Politics

America Cheers Justice Ginsburg’s Recovery — But Mother Jones Is Still Mad At Her

Virginia Kruta Associate Editor

Supreme Court Justice Ruth Bader Ginsburg may have been released from the hospital and given a positive prognosis, but Mother Jones is still mad at her.

Mother Jones tweeted an article, first published in late November, suggesting that the good news regarding Ginsburg’s health is overshadowed by the fact that she chose not to retire when former President Barack Obama could have chosen her replacement.

Calling that choice the one “terrible” decision that stood out among a “great number of landmark legal decisions,” Mother Jones argues that Ginsburg has quite possibly done irrevocable damage to her “legacy.”

The article, titled “What the Cult of Ruth Bader Ginsburg Got Wrong,” reads in part:

About a week before her latest fall, I sat through a pair of tedious Supreme Court arguments about arbitration, so I got to see the Ginsburg most Americans do not. She was engaged in the arguments, but her speech is increasingly difficult to understand. As has long been the case, people strained to listen when she asked a question—a hot bench went quiet.

When a Supreme Court session adjourns, the public isn’t allowed to depart until all the justices have left the bench. After the arbitration arguments were gaveled to a close, I got up to leave with the rest of the onlookers. But then everyone stopped. All of the justices had left except for Ginsburg, who was having trouble getting out of her chair. There was an embarrassed silence as members of the press, the bar, and the public tried not to gape as Ginsburg mustered the courage to descend a single step off the bench and finally disappeared behind the red curtain. The contrast between the real-world Ginsburg and the comic-book superheroine of social media was striking.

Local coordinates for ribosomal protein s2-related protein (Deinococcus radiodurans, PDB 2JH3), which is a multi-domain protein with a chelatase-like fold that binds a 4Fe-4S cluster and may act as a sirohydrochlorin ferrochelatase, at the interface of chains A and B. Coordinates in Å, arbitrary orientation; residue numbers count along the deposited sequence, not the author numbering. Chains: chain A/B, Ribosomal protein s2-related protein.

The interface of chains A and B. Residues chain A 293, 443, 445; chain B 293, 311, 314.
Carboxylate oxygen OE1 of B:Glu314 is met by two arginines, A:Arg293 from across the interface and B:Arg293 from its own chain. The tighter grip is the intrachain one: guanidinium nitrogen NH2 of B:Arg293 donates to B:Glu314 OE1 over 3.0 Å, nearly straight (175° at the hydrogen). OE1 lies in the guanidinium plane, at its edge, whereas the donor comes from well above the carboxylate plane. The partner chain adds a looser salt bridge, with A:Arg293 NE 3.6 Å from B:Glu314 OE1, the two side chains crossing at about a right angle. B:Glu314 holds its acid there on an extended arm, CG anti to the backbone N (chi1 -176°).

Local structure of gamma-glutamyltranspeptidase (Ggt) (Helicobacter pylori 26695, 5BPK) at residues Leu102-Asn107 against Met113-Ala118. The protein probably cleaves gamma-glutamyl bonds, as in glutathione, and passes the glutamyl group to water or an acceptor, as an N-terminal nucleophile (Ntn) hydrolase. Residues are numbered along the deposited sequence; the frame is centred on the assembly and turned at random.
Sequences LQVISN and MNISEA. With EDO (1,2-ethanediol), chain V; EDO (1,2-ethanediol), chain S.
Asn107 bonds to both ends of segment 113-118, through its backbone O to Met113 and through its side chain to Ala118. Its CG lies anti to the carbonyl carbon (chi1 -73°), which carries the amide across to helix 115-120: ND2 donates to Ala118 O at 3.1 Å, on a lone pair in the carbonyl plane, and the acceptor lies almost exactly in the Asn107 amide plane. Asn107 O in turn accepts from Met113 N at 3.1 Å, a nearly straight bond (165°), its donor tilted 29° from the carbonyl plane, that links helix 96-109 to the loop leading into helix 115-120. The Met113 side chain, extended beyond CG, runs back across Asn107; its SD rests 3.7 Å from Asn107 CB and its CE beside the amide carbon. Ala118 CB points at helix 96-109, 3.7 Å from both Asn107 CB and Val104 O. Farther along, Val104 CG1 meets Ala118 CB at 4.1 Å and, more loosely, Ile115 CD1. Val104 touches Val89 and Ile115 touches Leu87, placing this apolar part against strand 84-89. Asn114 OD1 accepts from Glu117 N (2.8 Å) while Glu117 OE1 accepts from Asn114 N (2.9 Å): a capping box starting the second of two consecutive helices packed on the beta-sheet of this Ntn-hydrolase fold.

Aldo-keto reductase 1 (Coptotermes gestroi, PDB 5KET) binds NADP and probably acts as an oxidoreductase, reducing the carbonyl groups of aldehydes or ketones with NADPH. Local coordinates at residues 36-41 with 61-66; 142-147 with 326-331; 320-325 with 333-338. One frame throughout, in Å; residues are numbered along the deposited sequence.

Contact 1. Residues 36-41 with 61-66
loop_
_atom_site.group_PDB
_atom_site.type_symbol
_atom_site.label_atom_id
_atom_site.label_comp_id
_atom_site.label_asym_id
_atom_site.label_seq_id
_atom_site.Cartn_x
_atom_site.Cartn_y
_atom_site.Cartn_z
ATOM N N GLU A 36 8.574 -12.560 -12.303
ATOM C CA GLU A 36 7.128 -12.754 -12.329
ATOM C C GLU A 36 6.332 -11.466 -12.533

Author Stephanie Mencimer cites several articles, published between 2011 and 2014, that urged Ginsburg to retire — and makes the claim that the 85-year-old justice appears to enjoy her celebrity.

U.S. Supreme Court Justice Ruth Bader Ginsburg shows the many different collars (jabots) she wears with her robes, in her chambers at the Supreme Court building in Washington, U.S. June 17, 2016. REUTERS/Jonathan Ernst

U.S. Supreme Court Justice Ruth Bader Ginsburg shows the many different collars (jabots) she wears with her robes, in her chambers at the Supreme Court building in Washington, U.S. June 17, 2016. REUTERS/Jonathan Ernst

Ginsburg responded to calls for her retirement in a New York Times interview, saying that she intended to do the job as long as she could keep up the pace. “There will be a president after this one and I’m hopeful that that president will be a fine president,” she said. (RELATED: Trump Jr. Agrees With Ruth Bader Ginsburg’s ‘Magic Wand’ Comments)

Vox’s Ezra Klein argued that Ginsburg is now stuck, saying that even if her personal circumstances would have her leaning toward retirement, she is now unable to do so.

No one knows the stakes better than Ginsburg herself. “I can’t imagine what this place would be — I can’t imagine what the country would be — with Donald Trump as our president,” she said in 2016. “For the country, it could be four years. For the court, it could be — I don’t even want to contemplate that.”

And so, atop the difficulty of recovering from two broken ribs and a cancer surgery just five years shy of her 90th birthday, she’s bearing the weight of American liberalism on her shoulders. I don’t know if Ginsburg would, at this point, prefer to retire. But even if she would, she knows she can’t. That’s a pressure no one should have to bear.

Klein’s conclusion reaches back to a campaign idea floated by Energy Secretary Rick Perry — 18-year terms for Supreme Court justices. The goal would be to ensure that each president would have the chance to appoint two justices during their time in office.

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